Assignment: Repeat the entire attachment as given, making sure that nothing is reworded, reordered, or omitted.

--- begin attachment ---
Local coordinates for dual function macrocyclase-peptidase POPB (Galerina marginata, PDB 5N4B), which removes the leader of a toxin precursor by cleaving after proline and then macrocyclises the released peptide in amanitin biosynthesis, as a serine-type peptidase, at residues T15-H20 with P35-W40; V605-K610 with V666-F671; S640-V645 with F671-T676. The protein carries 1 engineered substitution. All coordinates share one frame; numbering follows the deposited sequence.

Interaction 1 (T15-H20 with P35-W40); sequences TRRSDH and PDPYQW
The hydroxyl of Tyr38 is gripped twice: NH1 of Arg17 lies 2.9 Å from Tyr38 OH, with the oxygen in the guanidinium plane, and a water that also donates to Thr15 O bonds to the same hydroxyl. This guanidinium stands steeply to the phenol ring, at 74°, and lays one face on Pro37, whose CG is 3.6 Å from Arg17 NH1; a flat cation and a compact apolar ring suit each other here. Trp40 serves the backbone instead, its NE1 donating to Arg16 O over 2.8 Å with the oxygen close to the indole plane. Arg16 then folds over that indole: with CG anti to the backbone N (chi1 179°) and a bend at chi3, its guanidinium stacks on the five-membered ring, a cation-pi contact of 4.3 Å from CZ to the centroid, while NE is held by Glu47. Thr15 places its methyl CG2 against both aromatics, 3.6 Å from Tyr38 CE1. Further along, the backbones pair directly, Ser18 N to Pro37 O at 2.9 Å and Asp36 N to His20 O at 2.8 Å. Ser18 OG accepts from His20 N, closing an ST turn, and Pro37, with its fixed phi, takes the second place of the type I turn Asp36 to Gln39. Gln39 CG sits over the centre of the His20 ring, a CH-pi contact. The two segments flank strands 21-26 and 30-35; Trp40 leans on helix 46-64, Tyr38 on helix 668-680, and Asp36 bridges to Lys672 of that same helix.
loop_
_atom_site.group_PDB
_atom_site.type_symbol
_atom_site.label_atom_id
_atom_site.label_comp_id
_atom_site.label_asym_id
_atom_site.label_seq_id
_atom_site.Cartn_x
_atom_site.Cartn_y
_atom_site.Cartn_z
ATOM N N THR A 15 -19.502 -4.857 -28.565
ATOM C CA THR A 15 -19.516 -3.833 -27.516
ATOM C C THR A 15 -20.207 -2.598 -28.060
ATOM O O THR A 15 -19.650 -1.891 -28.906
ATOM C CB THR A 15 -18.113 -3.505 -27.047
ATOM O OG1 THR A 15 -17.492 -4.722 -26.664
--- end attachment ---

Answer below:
Local coordinates for dual function macrocyclase-peptidase POPB (Galerina marginata, PDB 5N4B), which removes the leader of a toxin precursor by cleaving after proline and then macrocyclises the released peptide in amanitin biosynthesis, as a serine-type peptidase, at residues T15-H20 with P35-W40; V605-K610 with V666-F671; S640-V645 with F671-T676. The protein carries 1 engineered substitution. All coordinates share one frame; numbering follows the deposited sequence.

Interaction 1 (T15-H20 with P35-W40); sequences TRRSDH and PDPYQW
The hydroxyl of Tyr38 is gripped twice: NH1 of Arg17 lies 2.9 Å from Tyr38 OH, with the oxygen in the guanidinium plane, and a water that also donates to Thr15 O bonds to the same hydroxyl. This guanidinium stands steeply to the phenol ring, at 74°, and lays one face on Pro37, whose CG is 3.6 Å from Arg17 NH1; a flat cation and a compact apolar ring suit each other here. Trp40 serves the backbone instead, its NE1 donating to Arg16 O over 2.8 Å with the oxygen close to the indole plane. Arg16 then folds over that indole: with CG anti to the backbone N (chi1 179°) and a bend at chi3, its guanidinium stacks on the five-membered ring, a cation-pi contact of 4.3 Å from CZ to the centroid, while NE is held by Glu47. Thr15 places its methyl CG2 against both aromatics, 3.6 Å from Tyr38 CE1. Further along, the backbones pair directly, Ser18 N to Pro37 O at 2.9 Å and Asp36 N to His20 O at 2.8 Å. Ser18 OG accepts from His20 N, closing an ST turn, and Pro37, with its fixed phi, takes the second place of the type I turn Asp36 to Gln39. Gln39 CG sits over the centre of the His20 ring, a CH-pi contact. The two segments flank strands 21-26 and 30-35; Trp40 leans on helix 46-64, Tyr38 on helix 668-680, and Asp36 bridges to Lys672 of that same helix.
loop_
_atom_site.group_PDB
_atom_site.type_symbol
_atom_site.label_atom_id
_atom_site.label_comp_id
_atom_site.label_asym_id
_atom_site.label_seq_id
_atom_site.Cartn_x
_atom_site.Cartn_y
_atom_site.Cartn_z
ATOM N N THR A 15 -19.502 -4.857 -28.565
ATOM C CA THR A 15 -19.516 -3.833 -27.516
ATOM C C THR A 15 -20.207 -2.598 -28.060
ATOM O O THR A 15 -19.650 -1.891 -28.906
ATOM C CB THR A 15 -18.113 -3.505 -27.047
ATOM O OG1 THR A 15 -17.492 -4.722 -26.664